At first, Bashar al-Assad allowed more freedoms. Syrians were allowed to install satellite dishes. Private – not state-controlled – universities opened. Dial-up Internet connections were available.

But by 2010, Syria was beset with incompetent and bribe-hungry government workers and police, Big Al blogged. So when the Arab Spring uprisings started and the people suddenly seemed capable of forcing change, “the tiny light of hope in every Syrian’s heart tripled. Tunisia did it. Egypt did it. It is possible!” Al blogged.

“I live or die here” blog post April 18

Al rarely sleeps through the night.

“I simply have no life anymore,” he wrote in an e-mail. “A good night of sleep is a dream to people in Homs. Waking up in the middle of the (night) to the middle of unbelievable loud explosions is a common thing now.”

Sometimes, to drown out the sounds coming from outside, he’ll put on his headphones and listen to music: Pink Floyd, Led Zeppelin, Nirvana, Foo Fighters. His favorite, the one he plays when he can’t sleep, is “The End” by the Doors.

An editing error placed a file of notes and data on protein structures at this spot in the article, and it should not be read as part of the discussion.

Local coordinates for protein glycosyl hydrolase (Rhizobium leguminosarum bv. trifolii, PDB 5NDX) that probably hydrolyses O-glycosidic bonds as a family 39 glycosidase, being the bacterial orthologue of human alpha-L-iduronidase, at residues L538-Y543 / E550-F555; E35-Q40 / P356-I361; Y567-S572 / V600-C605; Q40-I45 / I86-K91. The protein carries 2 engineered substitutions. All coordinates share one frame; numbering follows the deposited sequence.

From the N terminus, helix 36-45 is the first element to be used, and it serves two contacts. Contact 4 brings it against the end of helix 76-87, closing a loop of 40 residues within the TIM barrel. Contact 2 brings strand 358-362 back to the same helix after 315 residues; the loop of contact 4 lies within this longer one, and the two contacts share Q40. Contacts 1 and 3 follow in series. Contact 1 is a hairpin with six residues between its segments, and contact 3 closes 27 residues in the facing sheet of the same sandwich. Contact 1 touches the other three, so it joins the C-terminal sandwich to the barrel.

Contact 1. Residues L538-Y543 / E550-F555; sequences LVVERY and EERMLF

“Jim Morrison,” Big Al said, “is my idol.”

Not long ago, Al started thinking about what it would have been like to not be born in Syria. In a blog post, he writes about Steve Jobs, the late Apple CEO whose biological father is Syrian.

Jobs was born in America and adopted by a couple in California.

Al wondered, what if Jobs had grown up in Syria?

“(He would) live a cheap house in a cheap area like Baba Amr or Khaldieh, and eventually get killed while the city is being bombed by the military or get arrested for tweeting something about freedom.

“How many Steve Jobs could my city and my country bring to the world?” Al blogged. “How many Steve Jobs have been killed by Assad’s army in the past 41 years?”

Two men just talking